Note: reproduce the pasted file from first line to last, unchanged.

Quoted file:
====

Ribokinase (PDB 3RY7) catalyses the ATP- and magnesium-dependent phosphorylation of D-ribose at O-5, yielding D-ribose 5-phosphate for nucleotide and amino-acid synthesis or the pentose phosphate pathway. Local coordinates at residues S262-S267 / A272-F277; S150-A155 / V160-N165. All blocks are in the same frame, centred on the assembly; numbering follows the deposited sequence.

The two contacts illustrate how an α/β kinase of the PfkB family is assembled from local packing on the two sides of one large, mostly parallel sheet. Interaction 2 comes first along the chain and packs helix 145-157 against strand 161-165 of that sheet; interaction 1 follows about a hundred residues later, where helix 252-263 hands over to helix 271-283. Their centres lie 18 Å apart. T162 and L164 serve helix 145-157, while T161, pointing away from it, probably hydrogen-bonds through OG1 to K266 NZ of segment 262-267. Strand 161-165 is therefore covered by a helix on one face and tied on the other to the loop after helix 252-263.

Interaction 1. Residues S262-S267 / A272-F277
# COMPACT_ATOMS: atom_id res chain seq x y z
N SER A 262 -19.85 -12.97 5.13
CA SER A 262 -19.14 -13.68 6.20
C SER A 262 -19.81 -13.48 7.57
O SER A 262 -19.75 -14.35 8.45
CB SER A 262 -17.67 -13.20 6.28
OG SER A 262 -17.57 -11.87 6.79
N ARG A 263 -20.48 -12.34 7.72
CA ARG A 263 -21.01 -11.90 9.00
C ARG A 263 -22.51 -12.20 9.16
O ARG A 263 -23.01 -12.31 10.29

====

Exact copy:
Ribokinase (PDB 3RY7) catalyses the ATP- and magnesium-dependent phosphorylation of D-ribose at O-5, yielding D-ribose 5-phosphate for nucleotide and amino-acid synthesis or the pentose phosphate pathway. Local coordinates at residues S262-S267 / A272-F277; S150-A155 / V160-N165. All blocks are in the same frame, centred on the assembly; numbering follows the deposited sequence.

The two contacts illustrate how an α/β kinase of the PfkB family is assembled from local packing on the two sides of one large, mostly parallel sheet. Interaction 2 comes first along the chain and packs helix 145-157 against strand 161-165 of that sheet; interaction 1 follows about a hundred residues later, where helix 252-263 hands over to helix 271-283. Their centres lie 18 Å apart. T162 and L164 serve helix 145-157, while T161, pointing away from it, probably hydrogen-bonds through OG1 to K266 NZ of segment 262-267. Strand 161-165 is therefore covered by a helix on one face and tied on the other to the loop after helix 252-263.

Interaction 1. Residues S262-S267 / A272-F277
# COMPACT_ATOMS: atom_id res chain seq x y z
N SER A 262 -19.85 -12.97 5.13
CA SER A 262 -19.14 -13.68 6.20
C SER A 262 -19.81 -13.48 7.57
O SER A 262 -19.75 -14.35 8.45
CB SER A 262 -17.67 -13.20 6.28
OG SER A 262 -17.57 -11.87 6.79
N ARG A 263 -20.48 -12.34 7.72
CA ARG A 263 -21.01 -11.90 9.00
C ARG A 263 -22.51 -12.20 9.16
O ARG A 263 -23.01 -12.31 10.29